Increase Rigor Bloom’s Taxonomy Depth of Knowledge Cognitive Rigor Matrix

18 Depth of Knowledge 1 2 3 4 DOK Level Title of Level Possible Products
Recall and Reproduction Quiz Test Label List Outline Highlighting 2 Skills and Concepts Illustration Presentation Interview Performance Journal 3 Short-term Strategic Thinking Graph Report Checklist Chart Survey Database 4 Extended Thinking Film Story Project Plan New Game Song Newspaper Media Product

19 Example Grade 8 During the task, the student assumes the role of an architect who is responsible for designing the best plan for a park with area and financial restraints. The student completes tasks in which he/she compares the costs of different bids, determines what facilities should be given priority in the park, and then develops a scale drawing of the best design for the park and an explanation of the choices made. This investigation is done in class using a calculator, an applet to construct the scale drawing, and a spreadsheet. This is a description for a grade 8 performance task that is coded to depth of knowledge level four. This item requires students to use concepts of geometry, numbers and operations, and statistics to determine the best solution to a problem where all constraints cannot be satisfied at the same time. Additionally, the student must provide justifications to support reasoning. Students are expected to engage with the task for an extended period of time, up to 120 minutes.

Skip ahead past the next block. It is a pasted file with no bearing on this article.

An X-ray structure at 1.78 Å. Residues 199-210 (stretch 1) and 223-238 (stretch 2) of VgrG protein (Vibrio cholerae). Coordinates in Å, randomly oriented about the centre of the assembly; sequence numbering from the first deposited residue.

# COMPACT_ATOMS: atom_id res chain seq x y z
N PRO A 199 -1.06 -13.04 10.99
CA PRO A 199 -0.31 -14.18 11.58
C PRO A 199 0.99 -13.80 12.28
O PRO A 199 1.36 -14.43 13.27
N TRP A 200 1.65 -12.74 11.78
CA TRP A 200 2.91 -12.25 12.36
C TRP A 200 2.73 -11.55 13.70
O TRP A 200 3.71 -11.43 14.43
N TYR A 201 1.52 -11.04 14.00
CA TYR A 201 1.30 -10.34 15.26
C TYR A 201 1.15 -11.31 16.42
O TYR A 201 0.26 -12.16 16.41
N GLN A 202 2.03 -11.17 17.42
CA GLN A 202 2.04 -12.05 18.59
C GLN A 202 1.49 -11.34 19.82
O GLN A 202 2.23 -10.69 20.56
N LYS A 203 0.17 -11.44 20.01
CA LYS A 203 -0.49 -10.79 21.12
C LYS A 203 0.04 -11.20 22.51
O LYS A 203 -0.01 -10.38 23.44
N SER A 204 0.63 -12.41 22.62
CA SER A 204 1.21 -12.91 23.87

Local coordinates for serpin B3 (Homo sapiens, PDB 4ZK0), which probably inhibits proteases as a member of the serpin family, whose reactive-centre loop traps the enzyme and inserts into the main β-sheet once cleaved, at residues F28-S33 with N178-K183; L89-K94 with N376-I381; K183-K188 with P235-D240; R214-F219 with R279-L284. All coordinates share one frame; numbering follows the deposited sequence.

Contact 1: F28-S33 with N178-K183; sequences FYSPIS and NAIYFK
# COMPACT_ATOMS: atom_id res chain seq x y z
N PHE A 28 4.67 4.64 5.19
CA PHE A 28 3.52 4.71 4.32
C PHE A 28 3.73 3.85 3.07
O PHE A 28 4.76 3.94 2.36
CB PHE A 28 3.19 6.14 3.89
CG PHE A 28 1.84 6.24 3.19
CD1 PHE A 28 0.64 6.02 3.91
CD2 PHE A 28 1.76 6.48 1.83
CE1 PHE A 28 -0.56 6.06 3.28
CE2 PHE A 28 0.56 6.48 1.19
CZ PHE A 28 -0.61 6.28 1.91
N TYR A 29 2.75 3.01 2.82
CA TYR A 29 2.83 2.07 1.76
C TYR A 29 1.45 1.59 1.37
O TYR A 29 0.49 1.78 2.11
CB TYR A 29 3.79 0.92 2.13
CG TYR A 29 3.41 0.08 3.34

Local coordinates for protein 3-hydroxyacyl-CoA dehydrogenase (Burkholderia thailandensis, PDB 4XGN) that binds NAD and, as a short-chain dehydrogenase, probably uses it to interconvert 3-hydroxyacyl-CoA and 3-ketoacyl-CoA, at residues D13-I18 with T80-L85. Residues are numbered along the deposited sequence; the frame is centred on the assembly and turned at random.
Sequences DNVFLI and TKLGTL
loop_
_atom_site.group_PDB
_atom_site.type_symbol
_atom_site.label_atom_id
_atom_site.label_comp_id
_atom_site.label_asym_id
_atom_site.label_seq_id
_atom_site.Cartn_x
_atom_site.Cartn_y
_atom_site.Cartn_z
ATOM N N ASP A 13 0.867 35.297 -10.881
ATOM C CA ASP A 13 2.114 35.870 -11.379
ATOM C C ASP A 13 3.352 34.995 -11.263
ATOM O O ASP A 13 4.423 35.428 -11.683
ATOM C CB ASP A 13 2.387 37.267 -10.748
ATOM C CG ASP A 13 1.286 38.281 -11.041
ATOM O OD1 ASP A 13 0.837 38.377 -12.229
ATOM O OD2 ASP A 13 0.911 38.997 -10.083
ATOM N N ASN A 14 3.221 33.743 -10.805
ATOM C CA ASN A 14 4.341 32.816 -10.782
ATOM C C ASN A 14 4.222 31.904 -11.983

20 Purpose of the Cognitive Rigor Matrix
Develop a shared understanding of rigor  Analysis of instructional tasks & classroom assessments Aids in classroom discourse; peer coaching Lesson planning & unit design  Lastly, the Smarter Balanced Assessment Consortium is using this matrix to develop items/tasks that align with the assessment targets.

21 Evidence-Centered Design
Claim Target Evidence Assessment Results As Claims and Targets will be particularly important to us throughout this next process of curriculum mapping, let’s take a final review as to how they fit together. Click: We now know there are two overall claims: one for third through eighth grade and one for high school. We also know that there are four domain-specific claims: reading, writing, speaking/listening and research Click: We know that Smarter Balanced has created Assessment Targets that describe ways in which students may be expected to learn or demonstrate their knowledge. Click: Last, we know that student assessment results will act as our evidence of mastery toward each specific target, which allows us to showcase college and career readiness toward the major or overall claim.